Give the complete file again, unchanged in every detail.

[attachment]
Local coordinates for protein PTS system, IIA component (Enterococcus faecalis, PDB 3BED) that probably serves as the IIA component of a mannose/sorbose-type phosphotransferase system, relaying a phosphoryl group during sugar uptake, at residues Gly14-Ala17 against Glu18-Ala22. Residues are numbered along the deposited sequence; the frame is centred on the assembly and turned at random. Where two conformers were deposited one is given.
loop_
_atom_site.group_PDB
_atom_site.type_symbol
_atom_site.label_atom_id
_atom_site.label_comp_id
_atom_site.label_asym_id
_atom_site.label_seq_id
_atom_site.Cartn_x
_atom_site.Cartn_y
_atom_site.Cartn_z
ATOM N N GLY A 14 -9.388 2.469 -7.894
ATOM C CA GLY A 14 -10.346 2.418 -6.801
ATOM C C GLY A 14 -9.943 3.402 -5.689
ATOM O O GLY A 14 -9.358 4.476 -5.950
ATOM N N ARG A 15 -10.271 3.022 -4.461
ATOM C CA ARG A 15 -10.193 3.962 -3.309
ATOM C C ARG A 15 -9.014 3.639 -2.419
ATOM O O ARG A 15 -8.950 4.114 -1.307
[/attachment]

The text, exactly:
Local coordinates for protein PTS system, IIA component (Enterococcus faecalis, PDB 3BED) that probably serves as the IIA component of a mannose/sorbose-type phosphotransferase system, relaying a phosphoryl group during sugar uptake, at residues Gly14-Ala17 against Glu18-Ala22. Residues are numbered along the deposited sequence; the frame is centred on the assembly and turned at random. Where two conformers were deposited one is given.
loop_
_atom_site.group_PDB
_atom_site.type_symbol
_atom_site.label_atom_id
_atom_site.label_comp_id
_atom_site.label_asym_id
_atom_site.label_seq_id
_atom_site.Cartn_x
_atom_site.Cartn_y
_atom_site.Cartn_z
ATOM N N GLY A 14 -9.388 2.469 -7.894
ATOM C CA GLY A 14 -10.346 2.418 -6.801
ATOM C C GLY A 14 -9.943 3.402 -5.689
ATOM O O GLY A 14 -9.358 4.476 -5.950
ATOM N N ARG A 15 -10.271 3.022 -4.461
ATOM C CA ARG A 15 -10.193 3.962 -3.309
ATOM C C ARG A 15 -9.014 3.639 -2.419
ATOM O O ARG A 15 -8.950 4.114 -1.307